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  19. La «salvezza dei simili» come progetto comune dei sapienti negli scritti del giovane Spinoza.Massimo Ricchiari - 2015 - Atti Dell'Accademia di Scienze Morali E Politiche 125:59-102.
    Spinoza’s philosophy could be understood as a tireless research of the truth. Nevertheless it can’t be interpreted as a path that leads only the wise to the salvation. The effort to reach the bliss, freedom, the true knowledge of the mind, has to belong to all humanity. So the role of the philosopher must be to encourage men to seek the truth, to love it through the union with God above all else. This is the soteriological fabric of the early (...)
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  20. Crimes Against Humanity and the Limits of International Criminal Law.Massimo Renzo - 2012 - Law and Philosophy 31 (4):443-476.
    Crimes against humanity are supposed to have a collective dimension with respect both to their victims and their perpetrators. According to the orthodox view, these crimes can be committed by individuals against individuals, but only in the context of a widespread or systematic attack against the group to which the victims belong. In this paper I offer a new conception of crimes against humanity and a new justification for their international prosecution. This conception has important implications as to which crimes (...)
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  21. La interpretación de la música como creación.Massimo Gatta - 2011 - Analogía Filosófica 25 (1):153-164.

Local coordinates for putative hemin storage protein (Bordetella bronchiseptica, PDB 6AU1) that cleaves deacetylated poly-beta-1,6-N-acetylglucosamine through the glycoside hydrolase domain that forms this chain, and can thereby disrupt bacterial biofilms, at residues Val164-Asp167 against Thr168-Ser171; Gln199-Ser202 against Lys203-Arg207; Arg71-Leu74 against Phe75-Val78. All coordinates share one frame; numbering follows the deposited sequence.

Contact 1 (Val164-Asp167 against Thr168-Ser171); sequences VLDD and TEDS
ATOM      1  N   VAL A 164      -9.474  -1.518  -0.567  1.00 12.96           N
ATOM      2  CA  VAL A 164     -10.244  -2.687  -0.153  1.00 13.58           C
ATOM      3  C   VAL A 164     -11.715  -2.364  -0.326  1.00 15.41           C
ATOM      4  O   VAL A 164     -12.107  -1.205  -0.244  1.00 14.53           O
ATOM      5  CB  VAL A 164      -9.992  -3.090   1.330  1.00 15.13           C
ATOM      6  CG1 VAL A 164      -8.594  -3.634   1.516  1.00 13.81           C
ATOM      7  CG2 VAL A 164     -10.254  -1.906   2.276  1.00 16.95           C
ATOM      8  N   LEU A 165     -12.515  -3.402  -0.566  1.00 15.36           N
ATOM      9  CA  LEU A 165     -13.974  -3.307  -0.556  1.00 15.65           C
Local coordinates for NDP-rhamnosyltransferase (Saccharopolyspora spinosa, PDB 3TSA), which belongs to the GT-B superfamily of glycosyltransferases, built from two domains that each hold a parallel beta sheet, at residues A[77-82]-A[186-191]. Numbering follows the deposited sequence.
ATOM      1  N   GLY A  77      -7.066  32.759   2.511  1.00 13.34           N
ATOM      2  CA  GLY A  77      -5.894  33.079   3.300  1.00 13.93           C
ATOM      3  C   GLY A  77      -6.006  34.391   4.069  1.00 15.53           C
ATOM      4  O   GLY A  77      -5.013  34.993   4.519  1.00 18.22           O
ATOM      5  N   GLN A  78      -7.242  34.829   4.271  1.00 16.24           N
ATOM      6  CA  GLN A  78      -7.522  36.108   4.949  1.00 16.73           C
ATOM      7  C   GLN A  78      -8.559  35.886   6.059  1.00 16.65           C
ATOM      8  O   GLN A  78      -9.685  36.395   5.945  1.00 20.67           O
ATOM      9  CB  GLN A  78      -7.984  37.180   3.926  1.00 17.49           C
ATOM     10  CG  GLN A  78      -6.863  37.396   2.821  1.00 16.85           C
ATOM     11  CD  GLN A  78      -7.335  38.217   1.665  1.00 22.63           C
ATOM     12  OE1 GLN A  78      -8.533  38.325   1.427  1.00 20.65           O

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  22.  48
    Manipulation and liability to defensive harm.Massimo Renzo - 2021 - Philosophical Studies 178 (11):3483-3501.
    Philosophers working on the morality of harm have paid surprisingly little attention to the problem of manipulation. The aim of this paper is to remedy this lacuna by exploring how liability to defensive harm is affected by the fact that someone posing an unjust threat has been manipulated into doing so. In addressing this problem, the challenge is to answer the following question: Why should it be the case that being misled into posing an unjust threat by manipulation makes a (...)
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  23. Le ragioni dell'etica di Luciana Ceri e Filippo Magni.Massimo Renzo - forthcoming - Rivista di Storia Della Filosofia.
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  24. Spinoza e Cristo: la liberazione come salvezza.Massimo Ricchiari - 2017 - Napoli NA, Italia: Università degli Studi di Napoli Federico II.
    Il lavoro di tesi analizza il problema cristologico nella filosofia di Spinoza alla luce delle riletture contemporanee sul tema, attraversando questioni di argomento etico, pedagogico e religioso. Viene condotto dall'autore un meticoloso lavoro di analisi relativo alle occorrenze testuali delle espressioni riferite a Cristo e ai Cristiani nell'intera produzione spinoziana. Sebbene il tema cristologico non sia affrontato quasi mai in modo esplicito dal filosofo olandese, il lavoro di tesi mostra quanto diffusi siano tali riferimenti e come possa essere interessante rileggere (...)